Leif Azzopardi | GoogleTechTalks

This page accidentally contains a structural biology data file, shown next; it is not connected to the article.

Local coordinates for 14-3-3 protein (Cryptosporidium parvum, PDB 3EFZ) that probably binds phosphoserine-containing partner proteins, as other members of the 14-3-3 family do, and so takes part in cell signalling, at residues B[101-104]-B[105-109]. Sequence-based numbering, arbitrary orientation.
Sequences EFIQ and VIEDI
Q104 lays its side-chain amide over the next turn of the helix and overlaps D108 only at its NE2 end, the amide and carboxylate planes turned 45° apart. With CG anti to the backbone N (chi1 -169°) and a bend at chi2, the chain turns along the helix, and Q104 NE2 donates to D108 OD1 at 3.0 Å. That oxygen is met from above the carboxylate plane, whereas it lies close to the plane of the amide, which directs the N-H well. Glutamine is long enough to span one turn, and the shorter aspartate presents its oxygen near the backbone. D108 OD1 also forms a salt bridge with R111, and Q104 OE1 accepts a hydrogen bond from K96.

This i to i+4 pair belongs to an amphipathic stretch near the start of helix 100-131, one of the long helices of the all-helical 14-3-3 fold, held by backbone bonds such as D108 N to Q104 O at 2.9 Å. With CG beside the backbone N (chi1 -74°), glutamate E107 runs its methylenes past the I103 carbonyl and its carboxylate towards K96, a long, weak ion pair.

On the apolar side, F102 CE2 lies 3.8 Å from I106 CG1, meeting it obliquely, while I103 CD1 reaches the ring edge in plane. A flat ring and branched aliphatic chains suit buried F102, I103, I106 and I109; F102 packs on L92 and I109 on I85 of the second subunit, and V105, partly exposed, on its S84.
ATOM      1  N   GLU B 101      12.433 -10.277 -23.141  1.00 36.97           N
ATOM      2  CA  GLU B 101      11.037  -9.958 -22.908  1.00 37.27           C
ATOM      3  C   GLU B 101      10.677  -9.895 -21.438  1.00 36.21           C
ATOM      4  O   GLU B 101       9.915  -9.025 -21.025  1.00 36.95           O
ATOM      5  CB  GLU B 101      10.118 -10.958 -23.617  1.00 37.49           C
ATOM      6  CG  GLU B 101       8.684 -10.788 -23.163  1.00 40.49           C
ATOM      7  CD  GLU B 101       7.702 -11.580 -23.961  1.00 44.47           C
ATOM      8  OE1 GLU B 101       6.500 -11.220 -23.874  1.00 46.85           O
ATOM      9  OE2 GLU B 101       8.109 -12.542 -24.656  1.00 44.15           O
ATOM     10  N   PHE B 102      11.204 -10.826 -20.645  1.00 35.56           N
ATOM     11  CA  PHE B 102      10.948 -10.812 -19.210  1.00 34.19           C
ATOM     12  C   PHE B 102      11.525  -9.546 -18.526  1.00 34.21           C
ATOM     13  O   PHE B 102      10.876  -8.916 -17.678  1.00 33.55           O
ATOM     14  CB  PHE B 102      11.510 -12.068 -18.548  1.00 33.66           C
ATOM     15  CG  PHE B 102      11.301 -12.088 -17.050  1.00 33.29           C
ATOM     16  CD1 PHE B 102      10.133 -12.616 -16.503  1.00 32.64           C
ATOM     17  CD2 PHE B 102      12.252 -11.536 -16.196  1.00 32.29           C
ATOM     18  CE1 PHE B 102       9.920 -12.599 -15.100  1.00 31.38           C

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use our life as a party from the University of Glasgow was visiting their recently told me about this cool work who is doing on applying micro economic theory to to understanding what users do what interactive users do with search and I thought wow that sounds pretty cool tells me it was inspired in part by some of house earlier work so we'll be meeting up with her later but i'm going to let life get on with it as in get on with it life great thank you David I'm really excited to be here and thank you very little bit about some of the work that I've been doing at the University of Glasgow so as they mentioned I'm trying to use microwave theory to trying to explain the interaction between a user and computer and so we can think about this in a more general terms of any type of person using a system and how they how they interact with it but essentially what we want to try and do is form some relationship between the interaction that people have with the system what they get out of the system or the benefit and the cost of those interactions from their point of view and so obviously how much they get out of the system in terms of the benefit depends on the interactions they perform and the interactions that they perform depends on the costs that they're willing to incur in those things so by using microeconomic theory we can provide a very nice way to relate these three things together and try and work out how users may may behave should behave or perhaps could behave given our system that we've designed because invariably system we've designed will shape how they interact with the system and today what I'm going to be talking about is essentially interactive search so sore topic retrieval where you're looking for multiple documents not just a one-off shot to find one document but you know 30 or 40 documents perhaps because like a you can think about information needs where you're searching for information about medical medical related conditions and you want to find out what the symptoms are available what treatments and what cures and what people think or you're looking for products so you want to find out what products are available what people think about those products and so forth or what I do i search for research papers or I want to find as many of the research papers possible or a patent examiner will search the search for a number of different documents and you for a sustained period of time so essentially they have an information need that the user reforms I want to find all the patterns relating to the this new cool feature I'm developing and the user will post queries to the system and then the system returns documents and so forth this cycle continues until they've found enough relevant information to stop and that satisfies their information need or the costs become too high or they give up for some other reason now in terms of the research that's been performed in this area what we find is that most of its observational and empirical so we know a lot about what users do and we'll see some examples of that in a minute but in terms of the theoretical front or formal models that we have available to us very limited essentially most the work turns into sort of more conceptual models about describing how users interact so Marcia Bates is very picking his very nice example where she uses the the metaphor that people go in a similar way I pose a query they look at some documents they choose the best ones and then go to the next sort of bushel and pick the berries from that one and go on in this sort of path we have other frameworks that are more conceptual like the information seeking retrieval framework by ingress and javelin and that sort of shows you how search is placed in a context like the work context and so forth but these are very descriptive they don't really they're not predictive any any nature one of the models you may have heard about that's much more predictive is the information in foraging theory by Pirelli which does try and relate the cost and the benefit given the interactions that a user performs in order to get relevant information mainly looking at in a browsing situation so here I'm going to be looking at I'll see interactive information retrieval and so I'm one of the major challenges in this area that being pointed out by belkin and javelin more recently is that we don't have models that really describe explain and crucially predict what a user will do given our system and so if we have had such a model than we could potentially reason a priori about the interactions and about how a user would behave which would be really nice and thus understand these relationships between interaction performance and cost what we do with that well this will s let us help us guide the design and development of information systems and potentially we could find out some laws of in how people interact systems so that's one of the challenges and so to sort of try and motivate this well we can think about well how to users behave and like I said we've got a lot of research you guys have probably got a lot of data to show how users behave in certain situations in certain contexts and so in terms of search we can we know things like well users like to close short queries two to three terms they can often pose a series of short cruise to try and find the document looking for if there are web searcher then you typically look at the first page of results and even then they may look at the first couple of or handful of results when we know that from the cliq three days patent searches on the other hand typically expressed quite a different type of behavior they'll look at maybe a hundred to two hundred documents per query they use a billing system so it's quite different from the same web search engine or a probabilistic search engine and they tend to express longer and more complicated cruise research-wise a canter and Smith is showing that users are quite adaptable then they're flexible you know the system is degraded doesn't work as well and they showed that the users will adapt to the system by opposing more queries to try and compensate for the lack of performance and on the other hand we know that users will rarely provide us with explicit feedback sometimes assume so I think you know these are all interesting observations but we don't really have any credible reasons why they do these things and so ultimately you perhaps we had a better on the thing we could explain wider behaviors wider users behave like this so let's take an example and this is to try and motivate why I'm looking at economic theory as a way that we could possibly describe the interaction between users and systems so we know that users like typing in short where is is that because they're lazy is it because they don't know any better but what we know from systems based research in terms of like when we use them say a probabilistic system it uses like say a sort of a fuzzy fuzzy combinations on all between three terms of thing we know that longer Kristin be much more effective so now you have this have this problem you just tend to short post short grease but they are a lot less effective along a cruise why don't they post on the queries and so a lot of people been trying to elicit more terms out of users I mean so for instance like the autocomplete there's a very good job of making a longer crew so they get more performance but let's have a look at a simulation that I read to try and explain this from an economic point of view so in 2009 I was doing some work and created a large-scale simulation where he posed thousands and thousands of queries to the system of different lengths sort of length 1 links to up to 9 30 and we got a certain performance so it doesn't really matter what that is it's just more or less how much relevant information they that they would have retrieved and so the total performance as you can see increases quite dramatically and then starts the tail off and by about 30 terms you know they're getting you know point point 45 out of 50 yes then yep so the performance was a mean average precision and on this particular one it was a probabilistic model could be in 25 so again this is for an ad hoc topic task like topic retrieval so you're trying to find many documents in response to your query and so as you can see it sort of tails off that's a total performance if you need is comparable across two different wavelengths they're just different information is so it's averaged over so he has a 50 topics and I average the performance over all those topic so it's the same set of topics and so for that topic I have a set of documents that are relevant for the particular corpus so this is like a newspaper corpus of about a few million documents and then I generate queries for that topic of length one of length 2 in length 3 so I use a career generation process thing so question and so this allows us to get an estimate here I haven't got the the standard deviation bars of the performance there but what's interesting about this is it's okay so we know that longer cruises are more effective we know that users a shorter queries which are a lot less effective so you're comparing point Forge 2.2 so from an economic analysis point of view promise so very interested in the change so what would happen if I add one extra term to it and if we do that then we can find the marginal performance so here we can see that when you go from zero query terms to one career term you get a quite an increase in formalin and one another term to another walk from one to two and so on and after you get to the point of two terms or three terms that you start to hit the point of diminishing returns right quite clean and it's exponentially decreasing so essentially what that's saying is that for every term I pose after two or three terms I'm getting less and less performance so what I believe this is like an economic justification for why users will tend to propose shorter queries because around two to three terms is where they get the most bang for their buck and so that kicks in so that's just a starting point this research of where i go to try and describe how we can use micro economic theory to try and model the search process now as a david or he mentioned I was kind of inspired by how Varian's work he gave a keynote at CAIR in 1999 and he talked about how economics could be useful for search so if we think about what microeconomics is it's constructed it's a consists of two main theories production theory and consumer theory and the idea here is that you know a firm or a customer to maximizing utility or the firm wants to minimize it costs we want to maximize that utility and while minimizing our costs and so it seems like a pre reason of citing place to consider one of the these theories and the one I thought was more appropriate with production theory and to give you sort of a lesson in sort of micro economics 101 then production theory also known as the theory of firms is essentially as follows you can think about a firm who wants to produce a series of output like widgets and they have a series of inputs capital and labor and they can vary the capital labour they want to put into the process the firm will utilize some type of technology to build these widgets and that technology that they employ will also constrain how much they can get out of the process use a more efficient technology you can get more out of the process so that just comes from actually variance sticky book on intermediate microeconomics what's nice here is that we can then start to model this so we can put capital on one axis and labor on the other axis so gives up to 22 inputs and we can describe a production function which essentially each curve represents a particular quality quantity we're not sought a number of output and that's a function of the input of capital and labor and so as you go up these production curves we're getting producing more and more output we're putting more input in and we're getting more out so every point along the curve is getting the same amount quantity but we're training off a capital for labor ok so in the top right-hand corner so for the green production function you can see that there's a production set and this is this in this region is you know like any point within that region will produce at least the quantity 3 right the frontier or the production function is what's critically in what an economist is really interested about this is the minimum set of inputs to produce a certain amount of output and so while you could still be we could be producing the same quantity and better at a more inefficient solution if we were in the right top right-hand corner there but what we want to know is to when we want the what is the best we can get out of the system and that's these frontiers and these production functions for each of these different quantities and so you might notice that obviously the closer we are to the bottom left here that means that we're producing we want to move to this bottom left corner which means we're using less inputs to reduce the amount of output and the technology governs or constrains this production set so the better the technology means we can use less inputs to create the same output so that's so I could quite a brief introduction to production theory and so now what I'd like to do is show how we can maybe apply production theory to model the interaction a search interaction process so let's have a look at the interactive scenario again and so in this view graph see we have the user and we can think about then but the queries that this meaning to the system is like an input mental capital if you will that they're they're utilizing to try and extract relevant information and another input would be well they look at the number of documents that come back and they make assessments so kind of like a the labor of physically going through and looking at each document going yes this is relevant to my information need and so here we can consider these things as two inputs to the firm and the output essentially is the amount of real information that their that they're producing so if we rebadged this and the same search as a production thing then here's our firm they're using the system together the technology that they employ of course is a search engine and so depending on what type of search engines are they're using this will either constrain how much input lamp to put into the system and our queries and the number of assessments they're willing to provide per query is the inputs and the output here is relevance or the gain or the utility that they obtained from the search process now this is not exactly like a widget or like production theory because introduction here we're actually producing a good or a service so here and essentially the metaphor kind of breaks down a little bit so it's kind of like the user is finding this relative information they consume this information and that's how they gain this utility so they're both the sort of producer of the information and the consumer approach you if you will and so similarly what we can do now is we can say these are our two imports the number of queries and the number of assessments per query that they're willing to give and describe some production functions and so the gain or let's say that the number of relevant documents they find is then can perhaps be described as a function of the number of queries and number of assessments per query and we can then get various levels of games so they find 10 relevant documents the blue line and 20 relevant documents along with the red line and 30 relevant documents along the green line and so it's interesting here because the user has a different options so they can either pose a few queries and look at a lot of documents or go to the other end of the stream extreme and pose lots of queries and look at a few documents per query or anywhere along that line any point along that line will produce the same amount of relevant information for them so of course now they've got a decision about what they'd like to do and what they'd like to achieve and there's a cost associated with their actions so we could essentially map or cost function to this to describe to try and work out the optimal point but I'm getting ahead of myself to you so essentially these curves represent how well a system could be used and so it's like saying this is the minimum amount of input required to achieve that level of gain so in practice of course a user might not be able to achieve this because they might not be able to use the technology efficiently and they'll be further back away from that front team but in terms of like I said like in terms of economists it's very interesting if you work out what is the best that you could get out of the system so like I mentioned there are a range of strategies that a user could employ to get these ten relevant documents or 20 relevant documents so I'm not saying a user does come to the computer going we're going to do it's probably more subconscious that they're through their direction of the system that they've evolved some strategy and potentially a cost minimizing strategy to get the relevant information so they might think to themselves should I pose a few queries and assess lots of documents per query similar to what a patent search adults should I post lots of queries and assess a few documents like a web search or should i do some other combination along the possible possible group and so like I said if we we map map a cost function to their interactions then we can then consider what would be the most cost efficient way for a user to interact with the system so I've presented a model a very simplistic model admittedly but I feel that it's sort of representative of the search process and it's trying to say that the game that they are person gets from it is it is just by simply a function of the queries and the assessments that perf weary that they do and while it's sort of abstracted is representative how people search of course you know you could say well not people don't fix the number of documents they look at per query they vary it you know sometimes I look at more document sometimes a little bit less but if you think about it like on average a user will look at five documents or ten documents per query and so it's pretty pretty reasonable in that sense and there are certainly ways that we can make this more complicated but let's see how far we can get with this simple model and so what does this tell us about people's search behavior or and the way they they interact with the system so in order for us to do this what we need to be able to do is estimate these production functions so that we can see if there if there is a trade-off between querying and a sense and principles so here's a set of experiments that I have developed a simulation essentially so the tasks that that I was looking at was again interactive I are so there was a number of relevant documents at least 30 or 40 relevant documents per topic up to 200 or so possible documents per topic and we had about 50 50 or so topics / collection I use the number of newspaper collections of a few million documents now their goal was to find news articles about for instance Airbus subsidies by European governments tropical storms where people were killed or cases of inside a train the goal of their situation he was to try and find as many relevant documents to reach a certain number of game and then we would record that so the output is down or the number of relevant documents and the two inputs are again the queries and the number of assessments / queries and so I develop a simulation which is built in C++ and using a limit toolkit to carry out experiments to try and evaluate or develop these production curves so the simulation so obviously I've replaced a real user with a nice automated user and we've developed this agent to now interact with the system we have a set of topics for instance and we know the relevant documents and what we assume in this is that the simulated user has perfect knowledge of the situation and from that perfect knowledge they can then generate really really good queries from that so we see that they are simulated users with these queries from a relevant set and because I have perfect knowledge that which queries the best query to submit first they enter that to the system and through this simulation I've done it with other links is that they issued or generated queries of linked three so about the average length of queries point they issue this to the system and then they then we fix X so we say oh this users only a little bit five documents / per query and then we will repeat the cycle again and again and again until they find the desired gain level like 10 20 30 or whatever percentage of document phoner you're looking for and so we keep this and we we do this further like 5 10 15 20 or so forth up to like 500 documents in the simulation and so then we would record the number of documents and the number of queries for each level again so that we could plot this current out and so essentially this simulation assumes that the user has perfect information and this is kind of nice because what it's telling us is that this is how good the system could be used or how well of the perfect user could use a system it's not necessarily what they do in practice but it gives us the upper bound of how good the system is so let's have a look at some of the production curves that were then produced by the simulation so what's first have been first of interest is the shape of the curves they look very much like the ones we had before it wasn't a straight line there's not a direct trade off between querying and assesses curve and so here this is for one retrieval model called bn25 that's just a probabilistic retrieval algorithm and we have two different levels of games so the purple one is like when they get point to gain out of one so that's about 20 they find about twenty percent of the relevant documents and then they move up to a point for game which is like about funny about forty percent of the relevant documents I've used normalize gain here because some topics have different levels of different numbers of relevant documents so what's interesting here is for instance that at a gain of point2 we have a number of different options so for instance of user could submit about eight queries and look at five queries per per five assessments per query and get the same gain as if they issued about for queries and looked at fifteen assessments per query on the other hand if they wanted to get more game or get to a high level find out forty percent of the documents then they would have to post a eight queries and fifteen documents per query or for queries and forty document so you can see there's an increase their obviously they're going to put more into get more out the system naturally and what's kind of interesting is that in order for them to sort of double their game so you can think about they would have to essentially double the number of assessments or double the number of queries or more than double actually the number of queries that to go to a higher level Oh mr. set of production curves I've now produced I've got three different models one is the probabilistic model one is a berlin-based model so we're using an implicit end between the query terms and tf-idf which is a vector space model so it looks like the angle between the documents and the and the query to generate a ranking of the documents and in terms of like the mean a group decision or the overall performance of these models in a lab based study what we generally find is that BM 25 comes up on top too IDF is next and bullying doesn't perform very well at all but I just know they're just gives us a number what these graphs shows is the different different types of interaction that you'd have to perform in order to find a certain number of documents here about forty percent of the documents and I think this was a really wow moment for me in particular because what it shows that there's quite a different level of interaction that's required to get the same number of documents one but also that you notice that some of these curves don't go all the way around so first of all if there's require a lot more interaction on both a ruling model and tf-idf so they're pretty inefficient that sense and what we see here is that there's no rule there's no combinations with the depth or less than 120 and hear about 40 for the blue a model that exists which would allow you to get to that level of gain it just doesn't exist right you can't do it so we're using the best queries possible to try and buy these documents what you need to do is go to a deeper depth in order to to get that level of game so what it shows you is that for the m25 it provides users with a range of strategies in order to accomplish their task of finding forty percent of the documents but if you were to give them say the the the TF IDF model the green line then they would have to assess at least 125 documents in order to get that level of game they don't have a choice in the matter David decision or do you see the same sort of behavior yeah so that's a good question so if we went to a lower level of gain what would see that these these production curves are like in there like in the previous one would get closer to the origin here so obviously like if it's a one-shot query then the best you can do is submit and you're only looking for one document you'd have one query and what and one assessment which be the first one so you just need a little dot Corner that obviously we're looking at interactive retrieval so you want to put more documents and and so as you get further and further to higher levels of gain or high levels of recall then you have to do more interaction with the system another interesting point like said this work by Kanter and Smith you showed that users can adapt to systems and so here we can imagine that BM 25 is our good system whereas Berlin is a system that's a bit degraded it's not as good as being 25 and so the user adaption here you can see that the m25 you'd pose five crews and if the user wonders and you look at 25 documents per query but if they move to Berlin then the way that have to compensate is to issue 10 queries at the same number of assessments so the in order to compensate that he would have to issue more queries to adapt to that created system so I think it's a nice way we can see from the curb themselves is how a user would have to adapt to changes in different systems so that's all well and good we've got these empirically estimated curves but what would be really nice is if we can find a mathematical formulation for these and so in economics they often use the cobb-douglas production function generally because it has a nice mathematical properties it's easy to differentiate and so forth and essentially it's a function of the two inputs that queries of the number of assessments per query we have K which is essentially the efficiency of the technology so the higher the level of K the more efficient the technology the more relevance you can find for less input and we have a mixing parameter which between 10 which is determined by the technology that we're using and so what I did then is estimate from the curves so this is an example when the gain is of 26 for each of the different model so here's an example where you can see that the being 15 is a much more efficient technology the k's very high tf-idf one is going low ones that and we see that the Alpha parameter there is slightly higher for them 25 which just means that we tend to favor querying over assessing for that particular model and similarly with brewing and you can see there the goodness of bits is really quite hard that was significantly so so that was like really great we can now we can mathematically model of the interaction given for a system and so this little this allows us to differentiate and find out things like the marginal product or the changing game when we're careering so if i if i added one extra query to my process how much more gain what I get and on the other hand if I looked at one more document per query than the marginal product of assessing would tell me how much more Gaynor and get for that process and if we look at those together then we can consider the technical rate of substitution which is essentially how much I have to give up of one for another so here about the how many more assessments per query and needed if I was to close one less query and at each point it so from at the top point there i would have to i don't have to assess like point for more documents if i gave up on average per query if i gave up one query and if i move down to the green box area point so i was at six i was to move down to five queries then i'd have to assess another four point two documents per query to as as there is a trade-off there and so here's an example so that i just mentioned and so if i was to move there so at six queries and twenty documents per query then i have to look at 120 document okay and if i went to five queries at 24.2 then i'd have to look at about 121 documents to get the same level of game so this is really interesting point it's really balancing point of that there now which one is better right should I pose one less query and look at one more document or should I pose one more query and look at one less document well of course this all depends on the cost of assessing and the cost of query if query cost is very high because I can't think of a query for instance then the opposing five cruisers probably a better solution so that sort of brings us to the point where what about the cost of interaction so which is a better point along this curve to interact with which is the optimum or what's the optimal and so the way I try to resolve this was to provide a user cost function and so here's the cost function that I use is a simple linear model as a starting point and so again we have our two inputs and the Q times the a is essentially the total number of documents I want to look at and I'm assuming that there's a unit cost to this each document cost of one so it's an abstract cost and beta then represents the relative cost of a query to an assessment so if beta is greater than one that's saying queries are much more expensive than assessing and if it's less than one it's saying that query is cheaper to pose then looking at a document now so far I've talked about costs in a very abstract way we can think about lots of different costs so they could be the mental cost of trying to physically a mental cost of thinking about the query and the mental cost of reading to a document there could be the physical cost of actually typing away temporal costs about like you know many of God's analysis and that's been how much time we go through and do these things but for the purpose of this simulation is analysis what I resorted to was looking at the work by give its Kerr who did some dual dual task measurements when people were searching the web to try and find out or ascertain the cost of querying and the cost of assessing so the jute are likely gave of a secondary task rather were searching and this is the reaction times while they were doing those particular tasks right and so when they were querying it took them a lot longer to come out to two thousand six hundred milliseconds whereas we're know assessing it to promote so to find a relative cost I just divided learn the them together together a relative costs about 1.15 and so that's what I use this model of course this would depend on users and lots of other factors and we probably want to measure this a lot more precisely it's a good starting point so now that we have a cost function in a way to estimate the the relative cost let's have a look at what what might evolve here so what would be a cost efficient strategy so on the top there I have the same production curves that I showed you before and look for being 25 at point 6 is the red curve and for being 25 at point 4 gain I have the blue line showing you the number of assessments look we're in the bottom on the x-axis and then i'm a prisoner y axis and below I've plotted the cost and what you can see here is that the minimum cost point is around about 15 15 assessments per query and if I wanted to go from point for Game two point six then it'd still be the minimum at 15 documents and so it's better for me to just pose more queries if I need to increase my game so to Chris McCain pose more queries as opposed to looking at more documents using this particular system use a different system however go to the burly model and again I've got the same same day levels four point four point six and ability model there then the minimum cost points just happened to be the end points and so here if I wanted to increase my game rather than closing more queries I need to look deeper in this rain in these lists and move from you know about 25 documents down to about a hundred documents per query in order to increase my game from forty percent to sixty percent so it's quite a different way that a user has to interact with the system depending on the retrieval model that's used I think this was really interesting for me because like patent searches will generally look at about 100 to 200 documents per query right and so this is also learning and they want I recall so you know when we look at the higher equal of point six you can see that's between 100 to 200 documents there so if it's kind of nicely with our intuitions about all its nicely with the observations that we're observing similarly with the BM 25 model it shows that you know for a much more performant model that it's better to like they look at les documents per query now if we contrast these two systems together then what we can see is that like on beam 25 you'd issue a lot more crews so looking at 40 queries compared to 10 but you does that examine a lot less documents per query and conversely bitterly and also you can see that the beam 25 is a much more efficient technology the abstract cost that we have here you know it's kind of 330 compared to 1100 so there's actually quite a lot of difference here between these two different systems now let's have a hypothetical experiment so let's imagine that we will barring this beta parameter and let's say that the cost of queries go down so let's say we move from a just a standard query box to one where the spelling it corrects your spelling so it means i can type faster and I can make mistakes that we're still correct that or I even move to autocomplete so that's making the cost of queries cheaper so I can either type them in faster I don't think as much so the cost of Korean comes down then what we would expect from our model is that users would issue more queries because we reduced the cost and as a result they would decrease the number of assessments per query and conversely if the cost of querying went up then they'll be a decrease in queries issued because now it's really hard to formulate a query that would get something out of it so either make it very hard for them or very slow to type in a query well maybe the use of themselves is not very familiar with the topic and so they would be thinking in their mind or this is really hard I don't I can't work out any and any query that would be really good here in a good example of this is image retrieval where you type in a word you're looking for a picture you can't really think about a very good very good query to pose also in that situation documents themselves are very cheap to assess because you just visually analyze them so the relative cost of querying is very very low and thus it's probably better to issued less queries and look at more documents per query just want to back up this claim in this hypothetical experiment here's like a small analysis here as we go from the blue curve at the bottom to look over the top I'm increasing the beta parameter from 1 10 20 and 30 I know in the graph that shows a knave that's going to be a better the red line indicates the minimum cost of each point so as I move from a one-to-one mapping to queries being 30 times more expensive than assessing a document you can see that the minimum cost is is at a point which is at a higher level of assessments so as queering costs go up we want to assess more and more documents per query and consequently or issue less queries that so sort of summer and one of the thinking that the implications are design of these these types of models so he represented only one model for a particular scenario but we can mighty ever generalize this to other types of human-computer interactions where there is a performance or a benefit of cost in the interaction and so by knowing this so these models provide us with a very compact and neat way that describes user behavior and it gives us a nice way to reason about how users may change their behavior so we can theorize about how the system will affect their interactions about a new feature or if i change the performance level what have you and then we can work out whether is this desirable do we want the users interaction to change in this way do we want them to type in more queries you know think about got the google instant feature that you know you're talking a letter and querying for you automatically unless they're obviously looking at les documents / / query or do we want them to accessible what's better for us we can potentially categorize the type of user are they actually are they acting rationally are they minimizing their costs when they're using the system or are they behaving in a more irrational manner so some other point along the curve and how can we help them to get to a more cost efficient solution and we can also scrutinize the introduction of new features often we're trying to adding new features to our search engine or social systems or interfaces but are they going to be of any use so here we can tension form a simulation to examine say for instance the use of relevance feedback and seeing why aren't users marketing documents is that because the performance gains that are getting is not worth effort they're putting in and so we can evaluate these a priority and think consider how they could how they're going to affect the user's interaction so in terms of the future directions so I've been looking at this I've been looking at trying to validate this theory because obviously it's just a theory so I've been going out and conducting empirical experiments with users to try and validate these assumptions they seem to home tree I've been looking at different ways that we can incorporate different types of interactions that we have with the system so find similar relevance feedback browsing faster than searching within the within the mix and different types of queries that a user could pose and of course like we have only developed very simple cost models so if we develop more sophisticated cross models and we're able to accurately measure the cognitive fossil or the other physical costs that are involved no would we get different where we get different solutions here and of course we even look how given the analogy how can we make nap with two other types of search tasks or even other types of human-computer interactions so that basically concludes my talk any questions years her to forecast document collections on one side feels nice them about the ice cream on search deputy you're in these people and search engine optimization that so that's an interesting question so essentially you're saying that because say something like in the context of patent search pattern riders are trying to obscure their documents and yeah there may be hard to find yes that's right whereas search engine optimizers are making them more relevant apart I haven't really thought about that specific question so I mean what that's going to affect is whether you can get to that height those higher levels of gain so this if that documents hidden somewhere in a corpus it's going to mean you have a really query hard to try and find that document and one of the examples of that was like the viagra pattern was the way they spelt the chemical name was actually incorrect so chemical searchers we're trying to search for the chemical name it's not coming up with a hit man to put that put a F in there until the ph right so that means especially its increasing the query cost for that user so that's not necessarily desirable but yeah so that would that kind of allows to the fact that this is kind of what the these cursor we're estimating is when the user has perfect information they actually users don't have perfect information in practice so the what they're able to get out of the system is not necessary optimal so how far are they away from that and so we might so it would be very interesting to start modeling how users are behaving and to see what levels of performance they can get or what what's their production function I know it didn't really answer your question specifically but perfect so the way that I yeah so the essential question was how did I create a user for the simulations and how do i generate the queries for them so what we did was for each the topics I have a reference set of relevant material right and so from each of those documents i created a language model all right so i looked at the the probability of a term appearing in that document and then essentially drew out the terms the most probable one first and the next probable and the next model after that given the language models that we used so i use the number of different types of language models that weight of the terms either by the term frequency or by how distinctive that term was in the document or a combination of so like a term frequency inverse document frequency and it allows to draw out the the most probable term from the document server generates a really really nice query and often will sri the that document quite highly along with a number of other associated documents and so i assume that the perfect user would then be able to out of all these queries that are generated be able to pick the one that that that retrieves the most relevant information first it's like a greedy agree approach so they take the first document and then but first query that might retrieve 10 documents out of 10 right then they then they get to choose the next one the next document which gets 10 other documents so it increases their game and then so on and so forth through the process I did vary the different types of query generation methods that are used and there's just one example here they all get very very similar results but what it does mean is that we're making an assumption that the user is rational and they do have perfect information so it means that they experience diminishing return for each query so but the the enth query they pose is getting maybe one relevant document back and plus 11 relevant until they get no more relative document act users don't behave like that in practice so the empirical experiments that have been conducting show quite a different situation where when we looked over the queries that opposing it was almost like they were getting increasing games so the first couple of queries were kind of poor that was still learning about the topic and then they then they sort of improve their game and this is a better query ah now learning a bit more about it and then posed another better query so instead of looking at decreasing games like that they were getting increasing games or kind of keeping a linear approach so that was quite an interesting observation there's another talk you can invite me back next year for that doing it says they're working off the curve to begin with until late they should have become this sort of quasi knowledgeable user yes and they they kind of move on to the curve and then they start to get excited so if you hadn't work so that's right so that's right they are act they are learning in the process of the query to become a sort of an expert about it and so you can imagine like you if you've you've done a lot of work about a particular topic then you can probably Express really really good crews first and get the bulk of the relevant information back and then so on but if you don't know much about the topic then you ask having a shot in the dark and trying to learn about it and which i think is really really interesting to see how users learn in the process are they experiencing diminishing returns which case we could probably infer that they are an expert user and if they're increasing returns then we point further actually just learning about the topic the subsequent time they come back and try and maybe they re finding then you'd expect them and they'll get dimension returns up to that you